What is Coprophagia?
Although this sounds like an unusual practice, horses are one of the few animals that may do this. If your horse is an adult, there may be some underlying reason for eating manure such as a mineral deficiency in their diet, boredom, or the need for more food. The young foal may sometimes take up this practice around a few weeks old, lasting to about two months old, and usually eat the manure of their mother. Whether it is to help their immune system develop or to bond with their mother, the exact cause is unknown. It typically ceases by the time your foal is into its fifth month.
Foals may practice eating manure in the early months of their life as a natural step towards maturity, while in the older horse you need to evaluate the habit by checking for underlying problems.
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Symptoms of Coprophagia in Horses
- Eating the manure of the mother is known to be seen often in foal
- Eating manure in very small doses may be noted in older horses (if the amount is more than a little it is time to find a reason and correct it)
- Exhibiting behavior that points to boredom
- Both foals and adult horses may indulge in this practice
- While it is natural for your young foal, it is unusual in your adult horse
- Sometimes known as pica, which is when your animal licks or eats unusual things such as dirt or manure, or licks wood or iron
- Adult horses sometimes may eat a little but if it is a larger amount and happens regularly you may have to check for dietary imbalances
- Catch it while in the early stages to prevent it from becoming habit forming
Causes of Coprophagia in Horses
- To aid in digestion
- The practice adds maternal bacteria into the gut
- The mother’s feces stimulate your foal’s immune system for defence against common pathogens
- Bonding (although no proof exists that this eating of the mother’s manure establishes a bond, many people support this theory)
- Diet in general may be poor (the hay quality may need improving)
- Boredom (your horse needs exercise, companionship when in the stable or needs to be turned out more often)
- Mineral or salt nutrients may be lacking in your horse’s diet
- Pain (this can cause your horse to act or do unusual things)
- Lack of roughage in the diet
- Hunger (if your horse has aggressive paddock mates they might be missing out on their share of the food)
Diagnosis of Coprophagia in Horses
Although coprophagia is an usual habit, but it is not a problem unless your adult horse does it continually. Young foals will often grow out of this by about the fifth month. If this condition continues in either the young foal or adult horse, you may need to consult your veterinarian in order for him to check that there are no underlying causes. It may be a dietary deficiency caused by prolonged stall confinement and set feed pattern. Horses like roughage in their diet so your horse may be craving something substantial to chew on.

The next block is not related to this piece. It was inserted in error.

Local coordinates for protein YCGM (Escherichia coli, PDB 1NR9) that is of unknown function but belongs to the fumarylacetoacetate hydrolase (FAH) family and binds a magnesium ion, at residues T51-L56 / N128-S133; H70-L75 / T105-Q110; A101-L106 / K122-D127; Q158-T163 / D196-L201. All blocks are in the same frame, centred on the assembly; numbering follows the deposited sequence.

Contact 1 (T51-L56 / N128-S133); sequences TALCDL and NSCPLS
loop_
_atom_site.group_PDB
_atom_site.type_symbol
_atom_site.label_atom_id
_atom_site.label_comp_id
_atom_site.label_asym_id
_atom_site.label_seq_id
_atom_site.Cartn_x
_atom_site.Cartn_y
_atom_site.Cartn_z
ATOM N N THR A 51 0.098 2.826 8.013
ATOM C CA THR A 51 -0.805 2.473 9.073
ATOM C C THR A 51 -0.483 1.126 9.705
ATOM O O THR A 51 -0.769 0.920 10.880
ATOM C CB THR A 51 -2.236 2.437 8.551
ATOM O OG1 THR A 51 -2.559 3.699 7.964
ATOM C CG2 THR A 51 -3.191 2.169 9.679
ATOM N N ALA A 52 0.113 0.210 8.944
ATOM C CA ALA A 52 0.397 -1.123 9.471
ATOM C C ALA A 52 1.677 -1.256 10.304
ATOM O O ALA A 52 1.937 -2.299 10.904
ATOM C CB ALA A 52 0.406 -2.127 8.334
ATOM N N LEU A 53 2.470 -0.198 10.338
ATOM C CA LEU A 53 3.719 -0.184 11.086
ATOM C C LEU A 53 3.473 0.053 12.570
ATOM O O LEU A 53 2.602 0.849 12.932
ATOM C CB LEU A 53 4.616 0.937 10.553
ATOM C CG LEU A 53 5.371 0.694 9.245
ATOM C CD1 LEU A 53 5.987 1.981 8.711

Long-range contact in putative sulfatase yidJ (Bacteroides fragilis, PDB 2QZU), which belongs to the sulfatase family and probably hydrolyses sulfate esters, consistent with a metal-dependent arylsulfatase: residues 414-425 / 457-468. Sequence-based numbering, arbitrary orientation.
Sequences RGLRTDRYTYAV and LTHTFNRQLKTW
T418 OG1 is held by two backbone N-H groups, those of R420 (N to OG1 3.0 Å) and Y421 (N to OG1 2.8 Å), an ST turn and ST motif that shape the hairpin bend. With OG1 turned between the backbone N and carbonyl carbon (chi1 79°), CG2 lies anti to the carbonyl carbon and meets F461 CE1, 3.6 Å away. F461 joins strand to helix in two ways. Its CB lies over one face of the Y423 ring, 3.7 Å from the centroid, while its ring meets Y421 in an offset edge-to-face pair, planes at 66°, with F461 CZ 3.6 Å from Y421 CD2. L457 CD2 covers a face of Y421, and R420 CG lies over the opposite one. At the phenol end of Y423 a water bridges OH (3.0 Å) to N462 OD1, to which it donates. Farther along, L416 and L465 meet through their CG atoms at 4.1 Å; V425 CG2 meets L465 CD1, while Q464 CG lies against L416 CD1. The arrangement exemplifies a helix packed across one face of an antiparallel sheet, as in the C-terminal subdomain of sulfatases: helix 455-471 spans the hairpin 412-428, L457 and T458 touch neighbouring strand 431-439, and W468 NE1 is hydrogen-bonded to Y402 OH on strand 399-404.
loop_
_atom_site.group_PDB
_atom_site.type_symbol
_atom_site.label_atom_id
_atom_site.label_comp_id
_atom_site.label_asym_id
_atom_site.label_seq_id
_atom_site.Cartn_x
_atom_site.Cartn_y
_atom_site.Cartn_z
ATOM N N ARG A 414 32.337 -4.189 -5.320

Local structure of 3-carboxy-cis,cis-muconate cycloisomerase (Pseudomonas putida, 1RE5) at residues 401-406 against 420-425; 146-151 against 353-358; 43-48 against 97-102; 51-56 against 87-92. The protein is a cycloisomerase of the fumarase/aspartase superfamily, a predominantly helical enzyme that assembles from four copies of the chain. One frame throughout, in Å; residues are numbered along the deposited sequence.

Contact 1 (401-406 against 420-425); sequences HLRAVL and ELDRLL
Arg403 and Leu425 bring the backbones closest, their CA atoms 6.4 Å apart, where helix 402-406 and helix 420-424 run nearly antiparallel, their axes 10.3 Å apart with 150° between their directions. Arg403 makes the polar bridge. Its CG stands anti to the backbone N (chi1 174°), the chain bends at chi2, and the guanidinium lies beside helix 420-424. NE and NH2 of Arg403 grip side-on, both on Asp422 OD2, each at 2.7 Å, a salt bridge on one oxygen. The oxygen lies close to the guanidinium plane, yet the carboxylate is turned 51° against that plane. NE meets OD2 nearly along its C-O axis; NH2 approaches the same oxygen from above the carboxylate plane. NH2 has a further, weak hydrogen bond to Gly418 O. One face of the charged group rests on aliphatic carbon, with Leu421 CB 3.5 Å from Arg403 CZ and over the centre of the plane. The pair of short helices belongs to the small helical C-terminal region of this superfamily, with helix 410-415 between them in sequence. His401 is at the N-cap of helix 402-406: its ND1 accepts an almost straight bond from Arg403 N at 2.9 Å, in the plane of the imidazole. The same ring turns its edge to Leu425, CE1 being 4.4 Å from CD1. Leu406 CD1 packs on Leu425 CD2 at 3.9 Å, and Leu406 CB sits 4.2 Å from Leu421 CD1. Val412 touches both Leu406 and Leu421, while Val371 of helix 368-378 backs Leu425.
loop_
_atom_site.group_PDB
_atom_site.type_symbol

Your horse is much like you, they like variety in their diet. Mixing up their diet can make it more interesting for them and keep them from developing bad habits such as eating manure. Once your foal or horse forms a habit, it can be very hard to break them from it. So, catching it in the early stages for an adult horse helps. For the young foal, giving them plenty of variety and interest helps to prevent the continuation of this habit, and as for foals, most grow out of it naturally. Plenty of fresh air and exercise will help all ages of horse to exhibit healthy, normal behavior.
The veterinarian may want to do blood tests to verify that your horse is in good health and does not have parasites, infection, or any other illness that may alter his eating habits and demeanor. He will also want to evaluate the diet that your horse is presently on in case there are changes that should be made.
Treatment of Coprophagia in Horses
Diets should be examined to ensure your horse is getting his recommended daily requirement of protein, minerals, and vitamins that are essential for healthy development. Your horse should have plenty of grass or hay to give him plenty of chewing time – this chewing is healthy for your horse and enables him to feel full. While acknowledging that your horse may get fat on a continuous grazing cycle, be conservative and do not feed alfalfa or top quality grass hay to a horse that gets little exercise.
Prolonged stable confinement may create boredom for the solitary animal so turning your horse out to enjoy the pasture and adding in some exercise or even providing a paddock friend may help alleviate boredom. Have your veterinarian return for additional consultation and testing if your equine companion is still consuming large amounts of manure. There still may be an underlying health issue that needs attention. It seems that if your horse is provided with two sources of roughage they will be less likely to develop these unusual behaviors. A good deworming schedule is a must in these cases.
Recovery of Coprophagia in Horses
Although many consider this condition to be troubling, within reason it will not do harm to your horse. Having said that, your horse may make it into a habit and habits in horses are hard to break. When you first see this manure eating behavior develop, it is time to look for diversions to break the monotony of your horse’s day. Change the daily routine, introduce a friend, put him through a good exercise regime, and change his diet adding more variety and interest. You will find that these changes will divert him from his newly formed habit. Clean out the stall regularly and remove manure from the pasture on a regular basis. Give him no opportunity if possible to indulge and you may find the habit will pass with time and good management.